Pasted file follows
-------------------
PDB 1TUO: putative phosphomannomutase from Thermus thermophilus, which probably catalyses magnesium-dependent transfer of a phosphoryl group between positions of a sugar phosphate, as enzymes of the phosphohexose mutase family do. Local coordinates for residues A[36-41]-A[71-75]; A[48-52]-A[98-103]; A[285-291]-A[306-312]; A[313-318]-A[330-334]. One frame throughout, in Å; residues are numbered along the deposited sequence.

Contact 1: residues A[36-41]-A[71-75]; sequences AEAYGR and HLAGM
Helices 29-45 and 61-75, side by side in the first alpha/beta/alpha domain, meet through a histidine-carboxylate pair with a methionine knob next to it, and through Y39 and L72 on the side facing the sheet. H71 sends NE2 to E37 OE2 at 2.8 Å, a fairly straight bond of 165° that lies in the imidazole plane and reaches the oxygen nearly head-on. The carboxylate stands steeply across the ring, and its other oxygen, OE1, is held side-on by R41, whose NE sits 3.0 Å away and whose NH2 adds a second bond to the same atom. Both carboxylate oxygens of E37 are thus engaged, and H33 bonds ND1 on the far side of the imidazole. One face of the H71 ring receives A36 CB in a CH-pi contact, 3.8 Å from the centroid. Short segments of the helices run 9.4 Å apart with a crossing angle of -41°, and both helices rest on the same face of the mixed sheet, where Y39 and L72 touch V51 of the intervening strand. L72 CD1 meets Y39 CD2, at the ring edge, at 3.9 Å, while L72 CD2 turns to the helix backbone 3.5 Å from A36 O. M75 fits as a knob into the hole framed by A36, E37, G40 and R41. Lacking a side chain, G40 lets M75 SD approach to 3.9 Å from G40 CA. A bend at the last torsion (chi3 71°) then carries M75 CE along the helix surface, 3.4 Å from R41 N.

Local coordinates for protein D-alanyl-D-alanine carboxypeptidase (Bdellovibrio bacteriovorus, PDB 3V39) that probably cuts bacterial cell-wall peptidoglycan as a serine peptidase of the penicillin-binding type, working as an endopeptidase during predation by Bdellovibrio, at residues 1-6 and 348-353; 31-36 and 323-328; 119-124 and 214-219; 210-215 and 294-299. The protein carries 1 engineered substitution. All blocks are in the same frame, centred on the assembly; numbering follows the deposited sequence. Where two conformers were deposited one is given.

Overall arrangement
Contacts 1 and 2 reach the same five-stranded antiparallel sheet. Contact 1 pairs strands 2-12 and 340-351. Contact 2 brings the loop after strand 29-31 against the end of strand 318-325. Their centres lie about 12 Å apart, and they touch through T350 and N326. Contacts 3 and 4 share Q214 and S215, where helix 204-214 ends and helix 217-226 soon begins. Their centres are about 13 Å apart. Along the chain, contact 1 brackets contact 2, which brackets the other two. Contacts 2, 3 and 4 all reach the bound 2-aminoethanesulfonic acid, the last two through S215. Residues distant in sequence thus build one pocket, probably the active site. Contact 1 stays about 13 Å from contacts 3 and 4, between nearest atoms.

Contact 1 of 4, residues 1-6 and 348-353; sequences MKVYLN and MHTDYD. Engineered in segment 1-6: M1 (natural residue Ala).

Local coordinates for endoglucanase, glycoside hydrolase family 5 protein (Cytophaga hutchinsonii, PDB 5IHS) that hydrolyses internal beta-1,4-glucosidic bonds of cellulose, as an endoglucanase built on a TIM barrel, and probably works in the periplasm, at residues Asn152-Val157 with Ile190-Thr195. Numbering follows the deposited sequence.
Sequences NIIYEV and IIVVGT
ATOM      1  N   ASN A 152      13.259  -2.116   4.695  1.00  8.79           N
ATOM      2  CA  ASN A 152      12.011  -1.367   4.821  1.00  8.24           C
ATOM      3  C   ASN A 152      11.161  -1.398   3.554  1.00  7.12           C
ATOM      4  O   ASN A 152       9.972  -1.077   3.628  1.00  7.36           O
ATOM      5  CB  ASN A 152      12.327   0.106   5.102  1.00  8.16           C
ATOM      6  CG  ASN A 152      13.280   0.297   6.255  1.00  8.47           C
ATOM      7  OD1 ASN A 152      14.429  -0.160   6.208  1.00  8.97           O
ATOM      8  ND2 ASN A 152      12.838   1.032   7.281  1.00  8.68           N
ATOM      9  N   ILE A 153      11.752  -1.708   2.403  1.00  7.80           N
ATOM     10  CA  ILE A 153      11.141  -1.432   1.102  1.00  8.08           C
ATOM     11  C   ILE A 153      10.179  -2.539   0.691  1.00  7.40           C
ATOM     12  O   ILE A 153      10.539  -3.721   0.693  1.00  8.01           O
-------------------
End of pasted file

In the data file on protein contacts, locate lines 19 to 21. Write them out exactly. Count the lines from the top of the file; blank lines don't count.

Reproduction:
ATOM     10  CA  ILE A 153      11.141  -1.432   1.102  1.00  8.08           C
ATOM     11  C   ILE A 153      10.179  -2.539   0.691  1.00  7.40           C
ATOM     12  O   ILE A 153      10.539  -3.721   0.693  1.00  8.01           O